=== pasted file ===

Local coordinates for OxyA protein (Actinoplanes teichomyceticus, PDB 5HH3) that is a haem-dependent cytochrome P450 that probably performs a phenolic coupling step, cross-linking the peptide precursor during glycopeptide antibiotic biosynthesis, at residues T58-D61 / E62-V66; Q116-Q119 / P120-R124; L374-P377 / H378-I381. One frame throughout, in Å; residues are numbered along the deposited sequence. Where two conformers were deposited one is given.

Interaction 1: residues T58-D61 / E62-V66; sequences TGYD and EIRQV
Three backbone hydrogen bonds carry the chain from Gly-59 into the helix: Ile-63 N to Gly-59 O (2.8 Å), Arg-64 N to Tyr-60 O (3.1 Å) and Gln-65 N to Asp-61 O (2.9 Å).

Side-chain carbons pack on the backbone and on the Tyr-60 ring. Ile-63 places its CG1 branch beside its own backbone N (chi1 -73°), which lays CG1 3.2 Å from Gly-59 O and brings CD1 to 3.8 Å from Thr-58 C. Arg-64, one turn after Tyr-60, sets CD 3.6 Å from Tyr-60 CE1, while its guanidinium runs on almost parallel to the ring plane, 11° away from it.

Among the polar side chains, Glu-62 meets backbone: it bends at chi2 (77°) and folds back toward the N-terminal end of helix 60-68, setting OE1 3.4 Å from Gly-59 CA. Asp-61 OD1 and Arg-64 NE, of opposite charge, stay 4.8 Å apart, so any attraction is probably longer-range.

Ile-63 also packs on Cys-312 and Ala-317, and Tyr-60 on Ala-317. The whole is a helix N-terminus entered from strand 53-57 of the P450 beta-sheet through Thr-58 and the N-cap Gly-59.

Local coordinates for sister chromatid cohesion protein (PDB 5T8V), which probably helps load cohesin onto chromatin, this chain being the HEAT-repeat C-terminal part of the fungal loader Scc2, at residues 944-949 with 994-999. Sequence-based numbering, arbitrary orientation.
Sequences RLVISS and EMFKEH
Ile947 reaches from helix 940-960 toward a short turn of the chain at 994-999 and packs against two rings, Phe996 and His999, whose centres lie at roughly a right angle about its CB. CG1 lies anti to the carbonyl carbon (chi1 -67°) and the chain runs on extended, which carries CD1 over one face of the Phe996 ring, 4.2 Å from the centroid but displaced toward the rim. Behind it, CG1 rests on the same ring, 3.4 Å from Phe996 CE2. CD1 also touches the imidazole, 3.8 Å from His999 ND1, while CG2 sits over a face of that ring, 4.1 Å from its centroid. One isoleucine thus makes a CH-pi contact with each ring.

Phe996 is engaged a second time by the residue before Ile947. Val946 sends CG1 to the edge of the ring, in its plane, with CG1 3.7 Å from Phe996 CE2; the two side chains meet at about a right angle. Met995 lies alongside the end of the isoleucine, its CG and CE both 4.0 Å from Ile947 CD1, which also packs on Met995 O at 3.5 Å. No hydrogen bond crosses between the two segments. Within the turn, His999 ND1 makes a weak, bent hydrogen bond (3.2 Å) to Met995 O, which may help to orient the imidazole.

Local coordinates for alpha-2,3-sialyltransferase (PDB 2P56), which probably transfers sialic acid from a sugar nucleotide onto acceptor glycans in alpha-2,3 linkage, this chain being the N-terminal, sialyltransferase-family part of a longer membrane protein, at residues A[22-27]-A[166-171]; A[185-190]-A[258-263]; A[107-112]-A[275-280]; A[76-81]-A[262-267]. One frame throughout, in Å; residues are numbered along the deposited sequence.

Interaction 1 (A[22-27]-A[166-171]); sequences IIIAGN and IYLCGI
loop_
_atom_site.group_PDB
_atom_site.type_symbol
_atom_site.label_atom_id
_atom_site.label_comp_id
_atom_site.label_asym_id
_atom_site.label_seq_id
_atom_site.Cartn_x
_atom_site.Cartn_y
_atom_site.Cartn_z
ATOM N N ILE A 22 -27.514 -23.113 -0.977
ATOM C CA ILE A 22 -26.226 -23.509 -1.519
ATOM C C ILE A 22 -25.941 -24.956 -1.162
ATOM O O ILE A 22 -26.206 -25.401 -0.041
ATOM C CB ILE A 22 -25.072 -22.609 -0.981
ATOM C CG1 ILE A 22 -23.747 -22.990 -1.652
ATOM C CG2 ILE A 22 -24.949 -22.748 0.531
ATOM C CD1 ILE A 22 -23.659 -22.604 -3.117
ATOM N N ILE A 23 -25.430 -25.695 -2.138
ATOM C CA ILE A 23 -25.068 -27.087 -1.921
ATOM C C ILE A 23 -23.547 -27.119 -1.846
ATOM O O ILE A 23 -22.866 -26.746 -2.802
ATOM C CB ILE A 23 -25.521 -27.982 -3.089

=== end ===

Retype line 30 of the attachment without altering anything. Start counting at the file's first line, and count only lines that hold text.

ATOM C CD1 ILE A 22 -23.659 -22.604 -3.117